The cast, particularly the core family, is exceedingly well assembled and conducted. Grégoire Colin, as the prodigal son, brings a lanky caginess that charms, alienates, seduces and annoys all at once. His smiley (one might say too smiley) performance doesn’t quite cover his mysterious missing years on the harsh streets or his obvious experience as a prostitute, hustler and thief. Marina Golovine, as Nadine, is all pent-up hostility and sexuality masked behind an icy glare and an implication of hard-earned maturity in a broken home. Brigitte Rouan delivers the only depiction of a bereaved mother more emotionally high-strung and intensely dramatized than Sarah Palmer (Grace Zabriskie) in “Twin Peaks” (1990-1991). Serge, played by Francois Cluzet, is perhaps the dimmest luminary in the lot, but still channels the disgruntled frustration and stress of the short-fused alpha-male father with exacting vividness.

Sadly, it seems that fate, and the taste of those endless millions who aren’t me, have deprived “Olivier, Olivier” of even a cult status. Holland’s previous film, “Europa, Europa” (1991) pales in comparison, but became an instant critical darling and international box office success. To my mind, it’s “Olivier” that boldly breaks new ground, taking a premise out of the headlines and into the imagination, where it can lurk amongst the subconscious and play games with our frontal lobe. Hopefully this film will one day get the DVD release it deserves.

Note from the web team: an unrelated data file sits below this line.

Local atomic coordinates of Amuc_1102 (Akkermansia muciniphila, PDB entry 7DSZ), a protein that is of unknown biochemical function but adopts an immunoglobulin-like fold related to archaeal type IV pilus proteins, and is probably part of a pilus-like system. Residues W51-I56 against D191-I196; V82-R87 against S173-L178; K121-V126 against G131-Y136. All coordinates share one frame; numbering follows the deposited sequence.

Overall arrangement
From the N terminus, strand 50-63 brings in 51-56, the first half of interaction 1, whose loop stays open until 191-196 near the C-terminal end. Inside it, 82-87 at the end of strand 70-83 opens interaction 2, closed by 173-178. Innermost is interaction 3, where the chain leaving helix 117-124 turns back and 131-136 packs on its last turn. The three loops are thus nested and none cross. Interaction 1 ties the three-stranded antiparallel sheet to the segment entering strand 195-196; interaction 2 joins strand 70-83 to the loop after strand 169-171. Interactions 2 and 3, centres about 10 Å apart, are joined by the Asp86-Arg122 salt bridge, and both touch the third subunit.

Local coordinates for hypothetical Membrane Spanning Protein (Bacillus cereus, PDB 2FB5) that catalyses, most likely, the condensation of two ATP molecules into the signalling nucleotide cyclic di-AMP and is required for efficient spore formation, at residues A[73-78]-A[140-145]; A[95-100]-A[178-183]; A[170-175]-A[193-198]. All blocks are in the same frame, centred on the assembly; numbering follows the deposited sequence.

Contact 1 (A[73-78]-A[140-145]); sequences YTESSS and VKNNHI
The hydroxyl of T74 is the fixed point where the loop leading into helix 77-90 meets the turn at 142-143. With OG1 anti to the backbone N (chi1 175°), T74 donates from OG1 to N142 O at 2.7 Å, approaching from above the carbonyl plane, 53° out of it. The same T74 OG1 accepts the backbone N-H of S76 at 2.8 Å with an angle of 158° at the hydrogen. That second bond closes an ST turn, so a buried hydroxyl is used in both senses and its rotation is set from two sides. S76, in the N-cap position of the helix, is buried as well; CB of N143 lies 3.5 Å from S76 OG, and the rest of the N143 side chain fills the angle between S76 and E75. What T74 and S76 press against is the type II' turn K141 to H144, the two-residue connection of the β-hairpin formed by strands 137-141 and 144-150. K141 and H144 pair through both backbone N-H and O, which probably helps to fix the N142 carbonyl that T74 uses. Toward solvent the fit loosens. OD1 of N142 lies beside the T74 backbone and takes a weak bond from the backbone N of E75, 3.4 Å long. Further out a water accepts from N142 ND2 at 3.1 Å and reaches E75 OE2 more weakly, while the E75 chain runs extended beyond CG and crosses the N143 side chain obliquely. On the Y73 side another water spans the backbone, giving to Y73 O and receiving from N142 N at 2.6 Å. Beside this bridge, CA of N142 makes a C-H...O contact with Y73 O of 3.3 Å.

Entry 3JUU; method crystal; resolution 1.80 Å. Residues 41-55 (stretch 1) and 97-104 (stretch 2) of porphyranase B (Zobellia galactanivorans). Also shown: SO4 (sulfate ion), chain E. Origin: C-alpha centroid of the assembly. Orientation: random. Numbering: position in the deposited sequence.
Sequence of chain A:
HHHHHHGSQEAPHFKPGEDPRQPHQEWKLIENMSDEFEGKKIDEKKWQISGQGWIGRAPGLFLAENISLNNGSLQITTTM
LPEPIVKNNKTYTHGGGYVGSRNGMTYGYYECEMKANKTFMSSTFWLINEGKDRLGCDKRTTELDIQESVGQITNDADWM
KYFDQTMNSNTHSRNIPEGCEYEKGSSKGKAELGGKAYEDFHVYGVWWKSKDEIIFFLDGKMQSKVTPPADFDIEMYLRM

Walrus Rating: 10

5 comments:

Kathryn said...

It's surprising that it hasn't gotten a DVD release, yet, I think. I bet when it does, though, it'll be Criterion.

It was interesting to see it in the situation I did. You told me about it in such detail (especially because of its rarity/obscurity) when you first saw it, and I remembered bits of that as we watched it again. A bit of a strange feeling, knowing some of what will happen in such an otherwise not very predictable plot.

At any rate, a fine film. I would love to own it when that's possible.

Mad Dog said...

Man. Now I want to see it. :(

Walrus said...

Do look around at libraries. The VHS release was pretty prominant on the art and education circuit. COnsidering your love of "Possession," I think you'd like this one. It isn't as completely crazy, but it has the sheer intensity.

Patrick said...

Yeah, this was pretty high on the intense list.

I think the director really like repeated titles.

exactly why said...

I remember those mixed reactions, too. People leaving with their mouths hanging open wondering why Prof. Paul had to show us that.

Frankly, I loved it, and I'm happy to see you give it the praise it deserves.